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Life of Pi by Yann Martel

Life of Pi (original 2001; edition 2003)

by Yann Martel

MembersReviewsPopularityAverage ratingConversations / Mentions
32,09778424 (3.92)2 / 1024
Title:Life of Pi
Authors:Yann Martel
Info:Mariner Books (2003), Paperback, 326 pages
Collections:Your library
Tags:tiger, castaway, zoo, religion

Work details

Life of Pi by Yann Martel (2001)

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    Siddhartha by Hermann Hesse (JFDR)
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    Kafka on the Shore by Haruki Murakami (tandah)
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    The Elephant's Journey by José Saramago (joririchardson)
    joririchardson: Both books involve an exotic animal (a tiger and an elephant) and a young man who journeys with them. Both have a spiritual undertone, though "Elephant's Journey" is funnier.
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    Lost in the Barrens by Farley Mowat (Bcteagirl)
    Bcteagirl: Both are Canadian survival stories, involve animals, are dark at times but never depressing.
  5. 41
    Mister Pip by Lloyd Jones (Booksloth)
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    The Tiger's Wife by Téa Obreht (souloftherose)
    souloftherose: Both books contain elements of magical realism and tigers!
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    I Am an Executioner: Love Stories by Rajesh Parameswaran (FFortuna)
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    The Facts Behind the Helsinki Roccamatios by Yann Martel (meggyweg)
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    LDVoorberg: Both are graphic stories about (in part) how people deal with trauma. Narrative style is also similar.
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(see all 28 recommendations)

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English (752)  Dutch (12)  German (5)  Italian (4)  French (3)  Swedish (3)  Finnish (2)  Spanish (2)  Norwegian (1)  Russian (1)  Hungarian (1)  All languages (786)
Showing 1-5 of 752 (next | show all)
This is one of the most amazing books I've read so far. The ending stunned me. I found no words to describe it. Life of Pi has some magic in it, yet harsh and gory at the same time. Yann Martel did a great job. ( )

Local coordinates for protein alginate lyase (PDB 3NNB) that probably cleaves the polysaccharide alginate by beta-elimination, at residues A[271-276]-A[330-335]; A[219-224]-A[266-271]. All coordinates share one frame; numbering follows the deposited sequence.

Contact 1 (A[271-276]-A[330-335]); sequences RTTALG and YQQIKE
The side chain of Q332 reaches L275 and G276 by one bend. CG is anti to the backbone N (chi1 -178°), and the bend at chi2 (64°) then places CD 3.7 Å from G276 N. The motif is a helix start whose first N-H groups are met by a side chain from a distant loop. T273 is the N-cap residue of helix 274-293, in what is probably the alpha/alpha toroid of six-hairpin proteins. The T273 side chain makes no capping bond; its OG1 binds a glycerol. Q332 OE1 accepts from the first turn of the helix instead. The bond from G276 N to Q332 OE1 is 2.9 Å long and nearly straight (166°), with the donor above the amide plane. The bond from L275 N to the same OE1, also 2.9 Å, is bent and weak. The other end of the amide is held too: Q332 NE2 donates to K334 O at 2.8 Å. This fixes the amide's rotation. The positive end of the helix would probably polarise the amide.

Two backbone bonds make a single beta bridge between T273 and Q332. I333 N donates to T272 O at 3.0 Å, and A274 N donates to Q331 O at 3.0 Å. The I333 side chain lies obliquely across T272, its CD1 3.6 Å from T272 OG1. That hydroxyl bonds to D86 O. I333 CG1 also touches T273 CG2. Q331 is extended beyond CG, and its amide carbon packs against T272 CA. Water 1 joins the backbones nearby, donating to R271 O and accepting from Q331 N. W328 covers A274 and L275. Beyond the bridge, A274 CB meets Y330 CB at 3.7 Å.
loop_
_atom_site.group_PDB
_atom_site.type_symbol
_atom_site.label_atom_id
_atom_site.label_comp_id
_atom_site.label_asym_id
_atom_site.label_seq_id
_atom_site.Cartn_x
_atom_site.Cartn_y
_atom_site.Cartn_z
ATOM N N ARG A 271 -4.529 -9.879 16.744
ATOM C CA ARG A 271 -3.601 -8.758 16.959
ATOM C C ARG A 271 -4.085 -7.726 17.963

yamayukkikun | Apr 16, 2015 |
The whole story made no sense to me and was very confusing. Bizarre. ( )
  KamGeb | Apr 4, 2015 |
if you have never read or thought about religion or philosophy then this could be a profound book. Martel seamlessly weaves anecdotes from Life with religious realizations but strikes a flat chord with the prose and plot. this book is for those who love to read but have never really contemplated their own beliefs.

i did not finish this book. it simply did not hold me. so, take this review as a partial one, a quasi-review based on the first quarter of the book i read. it was an easy read but i felt like an adult watching a children's show: you now know what's in the cookie jar from your childhood and find it unsatisfying; now, you want baked brie, pears, and a glass of moscato. ( )
  keebrook | Mar 10, 2015 |
I tried to like this book. A story of a boy and a tiger trapped together in the ocean on a lifeboat. Sign me up! I think part of the problem, for me, was the amount of scenes where nothing of importance happened. Like the scene talking about eating the tiger's feces. There might have been buckets full of symbolism in that, but I didn't find it interesting or insightful. The other problem was that I found a large amount of the symbolism clunky, like the two Mr. Kumars. Science vs faith didn't work for me there. It was just too obvious.

There were scenes that I did like, the scene where Pi was calling to Richard Parker to swim to the boat after the cargo ship sank. After finishing the story that scene worked beautifully for me. I also enjoyed the algae island scenes, especially the interactions between Richard Parker and Pi. The symbolism of that, on that island, would be something I would like to delve deeper into.

In the end there was a bit too much hit or miss for me to really enjoy this book. ( )
  wincrow | Mar 9, 2015 |
Ik las dit boek al onmiddellijk na zijn eerste publicatie zo'n kleine tien jaar geleden. Nu de film in alle zalen loopt wilde ik het boek herlezen. Ik blijf het een boeiende en bizarre roman vinden. Net als de eerste keer boeiden de hoofdstukken over de overlevingstocht van de Indische jongen in het vreemde gezelschap van een Bengaalse tijger me meer dan de aanloop met nogal wat religieus-filosofische bespiegelingen. Een buitenbeentje. ( )
  chrisgalle | Mar 5, 2015 |